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BMC Infect Dis. 2006 Sep 26;6:145.

Systemic inflammatory response syndrome in adult patients with nosocomial bloodstream infections due to enterococci.

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Department of Internal Medicine, Virginia Commonwealth University, Richmond, VA, USA.



Enterococci are the third leading cause of nosocomial bloodstream infection (BSI). Vancomycin resistant enterococci are common and provide treatment challenges; however questions remain about VRE's pathogenicity and its direct clinical impact. This study analyzed the inflammatory response of Enterococcal BSI, contrasting infections from vancomycin-resistant and vancomycin-susceptible isolates.


We performed a historical cohort study on 50 adults with enterococcal BSI to evaluate the associated systemic inflammatory response syndrome (SIRS) and mortality. We examined SIRS scores 2 days prior through 14 days after the first positive blood culture. Vancomycin resistant (n = 17) and susceptible infections (n = 33) were compared. Variables significant in univariate analysis were entered into a logistic regression model to determine the affect on mortality.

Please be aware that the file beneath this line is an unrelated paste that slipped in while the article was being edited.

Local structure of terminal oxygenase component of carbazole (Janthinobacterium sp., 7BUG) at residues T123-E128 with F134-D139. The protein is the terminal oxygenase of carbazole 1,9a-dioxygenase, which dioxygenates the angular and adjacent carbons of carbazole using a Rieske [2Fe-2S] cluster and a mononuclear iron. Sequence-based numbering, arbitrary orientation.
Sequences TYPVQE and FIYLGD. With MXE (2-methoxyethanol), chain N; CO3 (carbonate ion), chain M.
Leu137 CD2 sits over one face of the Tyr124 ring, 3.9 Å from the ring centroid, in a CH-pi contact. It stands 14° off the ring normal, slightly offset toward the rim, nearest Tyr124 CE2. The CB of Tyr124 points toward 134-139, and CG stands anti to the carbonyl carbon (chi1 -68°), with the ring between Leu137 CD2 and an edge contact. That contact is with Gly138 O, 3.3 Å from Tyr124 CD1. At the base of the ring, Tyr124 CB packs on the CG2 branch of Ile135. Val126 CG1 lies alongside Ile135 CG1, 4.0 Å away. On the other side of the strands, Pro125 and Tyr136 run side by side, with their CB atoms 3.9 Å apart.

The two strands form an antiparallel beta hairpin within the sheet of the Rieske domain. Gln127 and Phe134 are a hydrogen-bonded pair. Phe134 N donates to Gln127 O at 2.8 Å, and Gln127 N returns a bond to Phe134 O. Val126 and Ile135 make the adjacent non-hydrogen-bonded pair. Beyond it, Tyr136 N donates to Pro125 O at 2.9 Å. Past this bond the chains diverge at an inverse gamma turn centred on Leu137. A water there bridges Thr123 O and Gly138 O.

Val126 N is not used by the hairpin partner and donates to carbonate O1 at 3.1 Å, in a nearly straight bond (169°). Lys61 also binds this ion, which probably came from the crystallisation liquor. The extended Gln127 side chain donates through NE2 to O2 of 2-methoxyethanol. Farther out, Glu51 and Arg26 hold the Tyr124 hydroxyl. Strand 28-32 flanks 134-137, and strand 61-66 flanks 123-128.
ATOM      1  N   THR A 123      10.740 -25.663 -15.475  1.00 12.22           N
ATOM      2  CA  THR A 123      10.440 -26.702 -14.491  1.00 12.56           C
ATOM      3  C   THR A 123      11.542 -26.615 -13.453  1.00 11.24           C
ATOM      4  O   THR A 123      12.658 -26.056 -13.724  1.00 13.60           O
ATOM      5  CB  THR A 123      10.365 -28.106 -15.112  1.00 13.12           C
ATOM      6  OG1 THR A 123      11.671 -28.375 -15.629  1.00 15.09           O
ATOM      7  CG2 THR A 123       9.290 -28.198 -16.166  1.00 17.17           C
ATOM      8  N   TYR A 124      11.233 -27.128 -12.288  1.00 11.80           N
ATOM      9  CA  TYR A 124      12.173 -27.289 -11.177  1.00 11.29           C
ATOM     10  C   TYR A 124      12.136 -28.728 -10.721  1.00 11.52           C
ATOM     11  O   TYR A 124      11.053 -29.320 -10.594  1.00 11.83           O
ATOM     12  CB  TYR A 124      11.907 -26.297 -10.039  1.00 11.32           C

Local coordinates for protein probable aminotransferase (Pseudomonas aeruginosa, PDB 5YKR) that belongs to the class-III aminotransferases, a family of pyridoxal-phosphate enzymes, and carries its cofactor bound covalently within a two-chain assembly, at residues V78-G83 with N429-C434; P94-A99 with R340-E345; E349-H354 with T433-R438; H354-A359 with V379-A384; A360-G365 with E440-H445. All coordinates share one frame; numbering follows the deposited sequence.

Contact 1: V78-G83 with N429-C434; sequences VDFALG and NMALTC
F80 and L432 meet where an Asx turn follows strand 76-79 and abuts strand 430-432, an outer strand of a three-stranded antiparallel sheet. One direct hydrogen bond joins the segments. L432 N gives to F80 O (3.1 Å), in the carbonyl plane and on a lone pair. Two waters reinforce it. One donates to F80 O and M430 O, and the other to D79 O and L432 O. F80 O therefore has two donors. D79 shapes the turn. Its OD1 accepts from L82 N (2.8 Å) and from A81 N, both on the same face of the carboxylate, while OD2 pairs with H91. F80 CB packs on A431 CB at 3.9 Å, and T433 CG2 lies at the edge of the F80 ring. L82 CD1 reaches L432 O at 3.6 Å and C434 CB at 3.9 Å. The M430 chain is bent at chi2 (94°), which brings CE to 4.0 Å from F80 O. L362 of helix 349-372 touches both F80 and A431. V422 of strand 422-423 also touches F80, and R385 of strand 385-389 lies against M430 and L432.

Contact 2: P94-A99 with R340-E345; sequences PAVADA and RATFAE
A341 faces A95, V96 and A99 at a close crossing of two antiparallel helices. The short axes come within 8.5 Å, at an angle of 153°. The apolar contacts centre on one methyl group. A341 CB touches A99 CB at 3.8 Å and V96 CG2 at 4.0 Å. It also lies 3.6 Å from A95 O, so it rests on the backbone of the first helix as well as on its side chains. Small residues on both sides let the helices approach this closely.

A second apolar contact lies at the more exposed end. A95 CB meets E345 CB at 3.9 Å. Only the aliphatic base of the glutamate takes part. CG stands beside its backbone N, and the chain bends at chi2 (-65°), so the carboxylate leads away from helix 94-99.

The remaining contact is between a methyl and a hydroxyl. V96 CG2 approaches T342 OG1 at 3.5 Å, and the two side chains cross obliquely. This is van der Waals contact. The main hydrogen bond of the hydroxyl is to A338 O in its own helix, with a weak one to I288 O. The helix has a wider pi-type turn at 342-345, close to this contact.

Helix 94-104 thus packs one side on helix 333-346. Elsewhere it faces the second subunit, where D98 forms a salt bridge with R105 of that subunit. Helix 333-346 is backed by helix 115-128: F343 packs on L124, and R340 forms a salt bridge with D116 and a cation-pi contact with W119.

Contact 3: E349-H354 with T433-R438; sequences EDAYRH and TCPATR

60% of BSI were caused by E. faecalis and 34% by E. faecium. 34% of the isolates were vancomycin resistant. Mean APACHE II (A2) score on the day of BSI was 16. Appropriate antimicrobials were begun within 24 hours in 52%. Septic shock occurred in 62% and severe sepsis in an additional 18%. Incidence of organ failure was as follows: respiratory 42%, renal 48%, hematologic 44%, hepatic 26%. Crude mortality was 48%. Progression to septic shock was associated with death (OR 14.9, p < .001). There was no difference in A2 scores on days -2, -1 and 0 between the VRE and VSE groups. Maximal SIR (severe sepsis, septic shock or death) was seen on day 2 for VSE BSI vs. day 8 for VRE. No significant difference was noted in the incidence of organ failure, 7-day or overall mortality between the two groups. Univariate analysis revealed that AP2>18 at BSI onset, and respiratory, cardiovascular, renal, hematologic and hepatic failure were associated with death, but time to appropriate therapy >24 hours, age, and infection due to VRE were not. Multivariate analysis revealed that hematologic (OR 8.4, p = .025) and cardiovascular failure (OR 7.5, p = 032) independently predicted death.


In patients with enterococcal BSI, (1) the incidence of septic shock and organ failure is high, (2) patients with VRE BSI are not more acutely ill prior to infection than those with VSE BSI, and (3) the development of hematologic or cardiovascular failure independently predicts death.

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